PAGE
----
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Utah mailman paralyzed by injury on vacation to Hawaii

SOUTH JORDAN — A vacation to Hawaii in January turned into a nightmare for a Utah mailman.

For the past 11 months, Todd Edgington has been recovering from a severe injury he suffered while swimming and diving into waves. While he no longer can do many things he used to, Edgington and his family remain optimistic.

"I felt my head hit the bottom of the ocean and then just crack in two,” said Edgington, who broke two vertebrae in his neck and was paralyzed from the chest down.

Edgington's wife, Vicki, said she will never forget what the doctors said.

“They told me when we got there that he had severed one of the arteries in his neck,” Vicki Edgington said. “They didn’t think he would make it through the night.”

He did make it, but he is now a quadriplegic. He still has movement from the shoulders up.

Todd Edgington said he misses driving his routes, delivering mail and walking 10 miles a day, a job he had for 15 years, but he's determined to focus on the positive.

“Being a mailman, we only get every sixth Saturday off, and so I can go to all the grandkids’ soccer games,” he said. “That’s a plus I didn’t have before.”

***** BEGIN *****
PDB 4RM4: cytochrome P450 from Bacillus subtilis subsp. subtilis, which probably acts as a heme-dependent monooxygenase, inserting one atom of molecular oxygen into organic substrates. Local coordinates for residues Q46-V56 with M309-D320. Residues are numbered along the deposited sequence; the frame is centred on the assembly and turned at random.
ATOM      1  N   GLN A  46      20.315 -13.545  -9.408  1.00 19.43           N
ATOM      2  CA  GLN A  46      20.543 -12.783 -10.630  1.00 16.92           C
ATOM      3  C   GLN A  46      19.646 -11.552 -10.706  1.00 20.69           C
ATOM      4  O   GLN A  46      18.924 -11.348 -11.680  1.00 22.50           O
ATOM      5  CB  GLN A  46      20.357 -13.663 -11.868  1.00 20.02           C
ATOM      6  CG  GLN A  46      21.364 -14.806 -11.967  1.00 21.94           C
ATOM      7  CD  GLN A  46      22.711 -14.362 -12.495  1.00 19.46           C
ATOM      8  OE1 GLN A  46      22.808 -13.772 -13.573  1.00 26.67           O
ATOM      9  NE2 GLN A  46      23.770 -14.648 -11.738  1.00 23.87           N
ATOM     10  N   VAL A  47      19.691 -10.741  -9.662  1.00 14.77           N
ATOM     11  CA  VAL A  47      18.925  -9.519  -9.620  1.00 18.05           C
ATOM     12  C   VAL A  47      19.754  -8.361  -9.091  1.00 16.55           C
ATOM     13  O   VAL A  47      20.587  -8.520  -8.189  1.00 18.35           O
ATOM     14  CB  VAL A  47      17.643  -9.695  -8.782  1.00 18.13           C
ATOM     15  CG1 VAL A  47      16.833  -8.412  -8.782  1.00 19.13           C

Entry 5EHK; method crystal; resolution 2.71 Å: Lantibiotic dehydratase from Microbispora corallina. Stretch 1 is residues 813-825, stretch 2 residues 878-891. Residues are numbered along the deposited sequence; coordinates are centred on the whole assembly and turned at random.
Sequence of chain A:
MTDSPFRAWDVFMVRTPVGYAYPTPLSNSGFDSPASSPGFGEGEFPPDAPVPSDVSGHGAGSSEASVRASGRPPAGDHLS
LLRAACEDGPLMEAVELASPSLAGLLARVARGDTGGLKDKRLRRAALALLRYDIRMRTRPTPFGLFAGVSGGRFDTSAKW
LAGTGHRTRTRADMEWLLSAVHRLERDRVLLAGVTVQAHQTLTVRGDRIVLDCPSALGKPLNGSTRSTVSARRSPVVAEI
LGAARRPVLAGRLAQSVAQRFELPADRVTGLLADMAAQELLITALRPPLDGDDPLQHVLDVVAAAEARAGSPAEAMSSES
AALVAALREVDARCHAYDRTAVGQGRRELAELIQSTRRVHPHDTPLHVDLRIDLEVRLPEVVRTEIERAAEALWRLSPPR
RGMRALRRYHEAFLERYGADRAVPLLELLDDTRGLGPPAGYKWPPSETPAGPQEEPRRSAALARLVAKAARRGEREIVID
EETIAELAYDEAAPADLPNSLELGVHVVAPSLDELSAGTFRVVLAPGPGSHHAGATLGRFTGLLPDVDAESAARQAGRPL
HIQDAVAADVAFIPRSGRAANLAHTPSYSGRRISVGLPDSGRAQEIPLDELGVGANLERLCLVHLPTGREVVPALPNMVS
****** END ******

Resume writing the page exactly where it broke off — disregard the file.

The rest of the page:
The South Jordan man is going to physical therapy three times a week to help him get stronger and hopefully get some feeling back someday, his family said on the Todd Edgington Therapy Fund GoFundMe page. It’s a slow process, so the family is taking things one day at a time.

The injury forced the Edgington family to make drastic changes in their home. Vicki Edgington had to quit her job and become her husband's full-time caregiver.

“It’s just me, so I am lucky enough that I have kids that are close by that can help me,” she said.

Vicki Edgington said their daily routine is a lot longer than it used to be. To get around, Todd Edgington now uses a custom wheelchair.

“Since he doesn’t have any use of his arms or hands or anything like that, they designed (this wheelchair) that he can actually control using his tongue,” Vicki Edgington said.

The Edgingtons adjusted the first floor of their South Jordan home to cater to his new needs.

“We had to take out all the carpet so that the wheelchair would be able to get around,” Vicki Edgington said. “We had to widen the door frames so that the wheelchair could get through.”

The family also had to add a ramp in their garage leading up to their new van, along with building a custom bathroom. Many of the materials and labor were donated by friends and total strangers.

“You just never realized how many good-hearted people are out there to help unfortunate people like me that were just in the wrong place at the wrong time,” Todd Edgington said.

Vicki Edgington said the family is getting by, celebrating every little improvement to keep his spirits up.

“I can’t imagine how challenging it is for him and what it feels like inside his body, but we are so, so grateful he’s still here,” she said.

Contributing: Viviane Vo-Duc

Email: amoser@deseretnews.com